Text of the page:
What is the Camino de Santiago? 27 frequently asked questions
What is the Camino de Santiago, how does it work, where does it start and where does it begin? These are some of the most frequently asked questions for people who are starting out on this adventure. Here we answer these and some more.
Before you start
The Way of St. James is a pilgrimage route that, since the 10th century, has connected the whole of Europe with the city of Santiago de Compostela. According to Christian tradition, the remains of the apostle St. James the Greater, one of the twelve disciples of Christ, are found there.
In its modern version since the 20th century, the Camino de Santiago is not only a religious route, but also one of the richest and most spectacular cultural itineraries in the world. And thousands of people walk it every year, with religious or spiritual, cultural, sporting, etc. motivations.
There is room for everyone on the Camino de Santiago. And, at the same time, there is a Camino for everyone.
For the Catholic Church, the end of the Way is in Santiago de Compostela, in the Cathedral where the remains of the apostle St. James the Greater are kept. However, in recent times a pre-Christian tradition has been revived that considers Finisterre (in Galician, Fisterra) as the ending point, as it is traditionally considered the End of the World.
In general terms, the Jacobean routes are very safe, both for walkers and cyclists. The signposting on the main paths is abundant and is revised from time to time to avoid problems, and alternative itineraries have been marked on the sections that are dangerous for cyclists. Even so, it is sometimes necessary to walk on the shoulder of the road and caution should be exercised.
The Compostela is the document that accredits the pilgrimage along the Pilgrims' Ways to Santiago de Compostela. It is a religious certificate issued by the chapter of the Archdiocese of Santiago de Compostela after verifying by means of the stamps on the credential that the Pilgrim's Way has been completed correctly. In addition, in the application you must mark "religious or spiritual reasons". Here you can consult more information about the documents of the Way.
During the Camino
The Camino de Santiago is generally well signposted. You will see indicators with the scallop shell, yellow arrows, Santiago crosses, etc. These signs appear at every junction or fork in the road, and there are many of them.
on the Camino
We include a baggage transfer service in our programmes, with a limit of 1 piece of luggage up to 20 kg. There is the option to increase the number of items, but this is not usually necessary. In addition, we will provide you with tags so that you can leave your backpack with the accommodation staff, properly identified, for them to collect it. It is important to do this before 8am, so that our team can take it to the next accommodation before you arrive.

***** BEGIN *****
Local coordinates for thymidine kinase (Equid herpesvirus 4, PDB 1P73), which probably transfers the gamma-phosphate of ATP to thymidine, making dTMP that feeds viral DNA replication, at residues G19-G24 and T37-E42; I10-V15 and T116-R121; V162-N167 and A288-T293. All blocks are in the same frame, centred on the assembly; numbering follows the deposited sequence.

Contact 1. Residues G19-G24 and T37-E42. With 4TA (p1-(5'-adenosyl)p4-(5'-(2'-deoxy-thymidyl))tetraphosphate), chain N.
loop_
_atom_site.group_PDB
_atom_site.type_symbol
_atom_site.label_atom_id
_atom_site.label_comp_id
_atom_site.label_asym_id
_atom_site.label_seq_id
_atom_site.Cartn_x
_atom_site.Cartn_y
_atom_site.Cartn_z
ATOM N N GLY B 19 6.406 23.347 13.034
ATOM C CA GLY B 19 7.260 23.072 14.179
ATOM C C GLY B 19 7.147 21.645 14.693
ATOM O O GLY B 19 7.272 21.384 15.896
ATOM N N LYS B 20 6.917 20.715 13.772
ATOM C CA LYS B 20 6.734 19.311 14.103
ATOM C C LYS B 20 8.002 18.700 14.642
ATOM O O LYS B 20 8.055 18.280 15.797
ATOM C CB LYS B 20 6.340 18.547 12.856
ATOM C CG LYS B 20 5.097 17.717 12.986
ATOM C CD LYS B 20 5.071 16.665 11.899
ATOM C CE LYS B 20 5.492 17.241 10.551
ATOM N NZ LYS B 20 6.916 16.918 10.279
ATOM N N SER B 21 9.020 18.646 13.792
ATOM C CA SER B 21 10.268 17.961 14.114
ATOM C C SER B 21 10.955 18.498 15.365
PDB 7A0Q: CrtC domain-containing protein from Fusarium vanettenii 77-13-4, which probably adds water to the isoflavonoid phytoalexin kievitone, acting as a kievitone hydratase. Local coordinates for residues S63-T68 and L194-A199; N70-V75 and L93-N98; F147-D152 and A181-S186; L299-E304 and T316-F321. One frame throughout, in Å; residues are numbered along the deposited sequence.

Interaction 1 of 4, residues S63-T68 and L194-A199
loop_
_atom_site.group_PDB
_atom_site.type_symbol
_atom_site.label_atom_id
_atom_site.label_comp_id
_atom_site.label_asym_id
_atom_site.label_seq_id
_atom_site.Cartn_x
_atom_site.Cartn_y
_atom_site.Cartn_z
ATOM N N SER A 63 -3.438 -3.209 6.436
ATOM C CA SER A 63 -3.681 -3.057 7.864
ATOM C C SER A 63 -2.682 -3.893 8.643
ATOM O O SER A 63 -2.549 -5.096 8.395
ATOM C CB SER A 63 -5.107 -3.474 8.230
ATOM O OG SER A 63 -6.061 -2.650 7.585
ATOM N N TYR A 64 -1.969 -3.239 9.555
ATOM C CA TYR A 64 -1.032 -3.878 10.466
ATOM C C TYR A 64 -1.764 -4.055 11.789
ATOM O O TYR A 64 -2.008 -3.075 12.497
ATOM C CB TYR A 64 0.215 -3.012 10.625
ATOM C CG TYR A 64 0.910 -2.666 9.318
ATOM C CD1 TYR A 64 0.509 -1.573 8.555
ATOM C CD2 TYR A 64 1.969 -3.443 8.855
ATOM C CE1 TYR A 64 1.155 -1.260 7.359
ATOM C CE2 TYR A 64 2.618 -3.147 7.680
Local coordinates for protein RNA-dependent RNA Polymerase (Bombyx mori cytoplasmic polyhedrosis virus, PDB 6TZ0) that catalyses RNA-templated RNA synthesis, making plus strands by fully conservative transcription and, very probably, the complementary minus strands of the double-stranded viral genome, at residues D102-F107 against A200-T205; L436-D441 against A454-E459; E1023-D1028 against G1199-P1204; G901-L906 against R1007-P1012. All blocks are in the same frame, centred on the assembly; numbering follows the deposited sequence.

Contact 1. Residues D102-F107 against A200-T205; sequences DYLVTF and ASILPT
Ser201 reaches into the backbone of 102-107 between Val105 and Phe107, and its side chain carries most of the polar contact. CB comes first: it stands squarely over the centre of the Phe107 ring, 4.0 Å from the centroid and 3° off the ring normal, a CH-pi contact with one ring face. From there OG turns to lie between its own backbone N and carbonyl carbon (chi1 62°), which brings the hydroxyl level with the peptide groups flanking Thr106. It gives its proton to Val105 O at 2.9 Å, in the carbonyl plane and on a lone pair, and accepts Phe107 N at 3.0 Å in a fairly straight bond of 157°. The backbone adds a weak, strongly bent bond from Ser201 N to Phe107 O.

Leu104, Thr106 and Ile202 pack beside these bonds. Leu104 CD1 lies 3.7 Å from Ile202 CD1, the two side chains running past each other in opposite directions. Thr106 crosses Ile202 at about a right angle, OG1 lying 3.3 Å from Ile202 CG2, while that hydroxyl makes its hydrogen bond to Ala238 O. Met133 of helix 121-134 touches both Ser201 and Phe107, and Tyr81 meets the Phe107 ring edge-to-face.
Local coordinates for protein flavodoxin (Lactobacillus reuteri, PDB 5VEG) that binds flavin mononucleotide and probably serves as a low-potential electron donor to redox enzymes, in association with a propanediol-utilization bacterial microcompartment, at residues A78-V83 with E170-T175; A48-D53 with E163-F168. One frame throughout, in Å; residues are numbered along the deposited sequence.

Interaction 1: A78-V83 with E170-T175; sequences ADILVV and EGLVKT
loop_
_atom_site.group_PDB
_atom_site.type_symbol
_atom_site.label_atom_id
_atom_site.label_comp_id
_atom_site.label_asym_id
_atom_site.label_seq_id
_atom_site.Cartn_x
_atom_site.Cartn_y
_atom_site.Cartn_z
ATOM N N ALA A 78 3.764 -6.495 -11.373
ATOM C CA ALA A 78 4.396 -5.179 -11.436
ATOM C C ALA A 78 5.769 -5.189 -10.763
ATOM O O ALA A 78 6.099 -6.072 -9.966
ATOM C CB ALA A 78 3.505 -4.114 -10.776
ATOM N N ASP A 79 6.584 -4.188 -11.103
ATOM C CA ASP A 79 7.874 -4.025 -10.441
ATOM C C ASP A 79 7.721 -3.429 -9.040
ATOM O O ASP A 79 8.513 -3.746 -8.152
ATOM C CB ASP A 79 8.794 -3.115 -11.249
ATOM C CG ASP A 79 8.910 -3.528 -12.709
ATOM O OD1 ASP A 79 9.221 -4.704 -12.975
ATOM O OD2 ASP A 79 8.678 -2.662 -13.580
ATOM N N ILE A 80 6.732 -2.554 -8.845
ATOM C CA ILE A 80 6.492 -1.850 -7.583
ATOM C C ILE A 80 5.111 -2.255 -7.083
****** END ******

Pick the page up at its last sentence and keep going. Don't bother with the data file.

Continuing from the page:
In addition, if you plan to travel with more luggage than the Camino, we can also transport the luggage you are not going to use to your last accommodation, so that you can continue your journey.
If you have arrived in Santiago and your credential is correctly covered (here you can see the requirements), you can pick up your Compostela at the Pilgrim's Office, in Rúa das Carretas, a few metres from the Obradoiro square.
Here are the contact details:
Rúa Carretas, nº33.
15705 Santiago de Compostela
Tlf.: +34 981 568 846
The Botafumeiro is probably the main symbol of Santiago Cathedral. It is a giant censer that hangs from the dome of the Cathedral's transept. It weighs 53 kilograms and is 1.5 metres high.
The Botafumeiro (the name can be translated as "smoke expeller") has no liturgical function, but its use to purify the atmosphere inside the temple is very old and today it is possible to see it in operation if individuals or groups of pilgrims have requested it (at a cost).
The Pilgrim's Mass is a religious celebration that takes place in the Cathedral of Santiago, at the main altar. These masses are usually held at 12h00 and 19h30.
As a sign of welcome, pilgrims who have obtained their Compostela on the previous day are greeted at the beginning. Their nationality or origin and the Camino they have followed are also indicated.
It is customary among pilgrims for religious reasons to dedicate a time of prayer to thank the apostle for the experiences they have had on the Camino.
Yes, the Cathedral can be visited freely without a guide or by prior reservation with a guide. The guides must be Official Guides and must be duly accredited by the Archbishopric.
Booking access with a guide allows you to visit, in addition to the temple, the impressive cathedral museum, the stony choir of Master Matthew, the treasury, the library, the cloister and the Galician Royal Pantheon.
It is also possible to visit the Portico of Glory, the archive or the Gelmirez Palace (consult).
Since the Middle Ages, the pilgrimage to the Cathedral of Santiago has been associated with the granting of plenary indulgences and forgiveness of sins. Pilgrims who visited the basilica of the apostle, prayed and received the sacraments of confession and communion obtained the Jubilee.
Since the 15th century, the granting of plenary indulgences has been limited to Holy Years, whenever 25 July (St. James' Day) falls on a Sunday. This occurs every six, five, six and eleven years. The year 2021 is a Holy Year. Exceptionally (in relation to the Covid-19 pandemic), 2022 will also be a Holy Year. The next natural Holy Year will be in 2027.
These indulgences can also be obtained in any year on 25 July, 21 April (day of the dedication of the Cathedral) and 30 December (date of the Translation of the Apostle).
The Holy Door is an access to the cathedral that opens onto the Praza da Quintana and is always sealed, except in Holy Years. The door is opened on the last day of the previous year and remains open for 12 months.